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Post 10

I'm just wondering. The Indians lived off the land, and that was their way of survival. Was that taken into consideration with the locations of the reservations? If not, then they had to learn a whole new way of living altogether. It would make sense as to why they need what never played much of a part of their life before "money". Now some water is becoming contaminated which means, bringing in paid for water. It's all making more sense as to why!

Post 9

I can't seem to find the answer to this question: were the first Indians allowed to live in tipis on the reservations or did they have to live in houses?

Post 8

I just finished reading "1,000 White Women." Even though the book is fictional, some of the names and events are very real. I have found that with the completion of this book and some additional research, I am left saddened and speechless over what has come of this beautiful culture, their heritage and lineage. Yes, with these "reservations" we have built them prisons.

Post 5

I still don't understand why native Americans still live on reservations. Are they still a threat to the U.S? If not, why does the government not help them? Are they only an amusement for people? Do they deserve to be treated like that?

As gregg1956 said, people come to see these Indian's reservations just like an amusement park. A lot of people ignored the quality of life in these reservations. They live in a super power and wealthy country but live in poverty. Weren't they the ones who first live on this land? Can we forget the past and try to help them? They were the ones who owned this land, but we robbed their land and then ignored them. Do we all forget American history?

Post 3

I'm glad that you mentioned how poor the quality of life is on these reservations. It really blows your mind to step into a little bit of the third-world in your own country.

Unfortunately, so many people either ignore it or see the whole thing as an amusement park or something -- I know that many reservations have cultural centers and performances that can make it feel like that. I've been to several of them at the Seminole Indian Reservation and the Cherokee Indian Reservation, in fact.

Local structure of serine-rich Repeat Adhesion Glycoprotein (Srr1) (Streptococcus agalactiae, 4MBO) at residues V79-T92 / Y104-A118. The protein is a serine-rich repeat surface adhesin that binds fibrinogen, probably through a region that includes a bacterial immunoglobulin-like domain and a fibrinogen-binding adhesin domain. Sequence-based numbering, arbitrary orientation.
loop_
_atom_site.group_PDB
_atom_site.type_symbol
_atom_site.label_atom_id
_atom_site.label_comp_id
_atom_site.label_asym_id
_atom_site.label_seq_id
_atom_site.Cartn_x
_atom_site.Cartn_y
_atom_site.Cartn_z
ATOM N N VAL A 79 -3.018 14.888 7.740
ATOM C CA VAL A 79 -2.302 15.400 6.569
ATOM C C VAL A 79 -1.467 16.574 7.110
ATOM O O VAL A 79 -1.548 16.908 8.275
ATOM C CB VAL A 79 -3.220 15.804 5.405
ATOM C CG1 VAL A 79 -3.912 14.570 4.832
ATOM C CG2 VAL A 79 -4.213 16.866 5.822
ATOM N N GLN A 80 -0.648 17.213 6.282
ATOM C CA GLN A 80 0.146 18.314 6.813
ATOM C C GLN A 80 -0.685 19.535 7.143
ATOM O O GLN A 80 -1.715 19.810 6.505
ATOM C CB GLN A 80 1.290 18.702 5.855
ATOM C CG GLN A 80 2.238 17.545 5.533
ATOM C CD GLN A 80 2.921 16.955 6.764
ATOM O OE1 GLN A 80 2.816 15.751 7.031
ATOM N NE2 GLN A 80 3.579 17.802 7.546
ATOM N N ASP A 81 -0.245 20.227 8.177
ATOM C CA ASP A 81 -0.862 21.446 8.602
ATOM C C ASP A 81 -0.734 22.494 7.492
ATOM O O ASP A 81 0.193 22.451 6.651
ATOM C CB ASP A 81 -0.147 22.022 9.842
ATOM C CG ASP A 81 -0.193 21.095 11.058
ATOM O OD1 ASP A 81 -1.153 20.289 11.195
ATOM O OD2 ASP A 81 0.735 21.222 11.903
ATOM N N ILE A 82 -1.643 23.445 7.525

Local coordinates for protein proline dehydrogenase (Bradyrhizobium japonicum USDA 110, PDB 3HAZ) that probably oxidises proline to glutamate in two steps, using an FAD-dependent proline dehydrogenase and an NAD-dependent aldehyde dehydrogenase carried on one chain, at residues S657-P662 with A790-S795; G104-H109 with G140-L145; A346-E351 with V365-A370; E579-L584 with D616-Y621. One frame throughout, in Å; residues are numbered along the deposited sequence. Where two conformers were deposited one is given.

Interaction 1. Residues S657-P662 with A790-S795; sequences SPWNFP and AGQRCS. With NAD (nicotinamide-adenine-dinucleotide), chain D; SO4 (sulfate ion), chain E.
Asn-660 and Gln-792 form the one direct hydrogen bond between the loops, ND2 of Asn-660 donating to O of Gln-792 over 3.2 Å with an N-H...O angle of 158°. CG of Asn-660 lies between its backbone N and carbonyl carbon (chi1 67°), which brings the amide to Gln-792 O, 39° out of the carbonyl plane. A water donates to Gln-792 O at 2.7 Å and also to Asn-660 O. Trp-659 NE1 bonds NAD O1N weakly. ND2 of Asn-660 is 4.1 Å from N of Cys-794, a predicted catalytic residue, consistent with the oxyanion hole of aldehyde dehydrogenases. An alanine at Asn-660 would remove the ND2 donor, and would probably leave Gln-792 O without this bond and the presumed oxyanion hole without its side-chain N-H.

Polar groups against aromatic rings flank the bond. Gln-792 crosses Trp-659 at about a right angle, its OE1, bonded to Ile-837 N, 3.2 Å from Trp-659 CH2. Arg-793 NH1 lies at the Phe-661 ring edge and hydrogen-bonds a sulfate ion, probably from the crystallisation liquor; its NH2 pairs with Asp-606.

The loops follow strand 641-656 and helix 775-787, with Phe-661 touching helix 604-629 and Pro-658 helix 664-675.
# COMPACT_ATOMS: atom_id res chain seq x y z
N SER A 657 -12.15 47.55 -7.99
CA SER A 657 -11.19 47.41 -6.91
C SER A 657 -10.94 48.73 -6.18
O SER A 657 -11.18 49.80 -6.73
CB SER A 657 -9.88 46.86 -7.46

But it's important to recognize that these are not actors who get to leave at the end of the day -- this is a way of life for some people, and their way of life is still being punished 200 years later.

Post 2

I've always wondered about the whole relationship of Indian reservations and gambling. I mean, I totally understand having a trade, making money from that, all well and good.

But I wonder why it was gambling? I mean, what about cooperative farming or something? It just seems that there could be other ways to make money and still preserve the culture that is your heritage without building a casino.

Again, I say this with all humility, because I'm not in that world in any way, but I'm just really and truly curious as to how the whole Indian reservations/gambling relationship got started, and how those who participate in it actually feel about it.

Post 1

I grew up in Asheville, so we would go up to the Cherokee Indian reservation every summer, and that was really my first introduction to any kind of life different than the "WASP" one.

I always came away with mixed feelings, because I was fascinated by the culture, but it seemed so poor, and even then I felt that it wasn't right for people to have to live in poverty because of who they were born to be. Of course, this was before Indian reservation gambling took hold, but still.

I'm not going to get up on my soapbox, but it's just something to think about.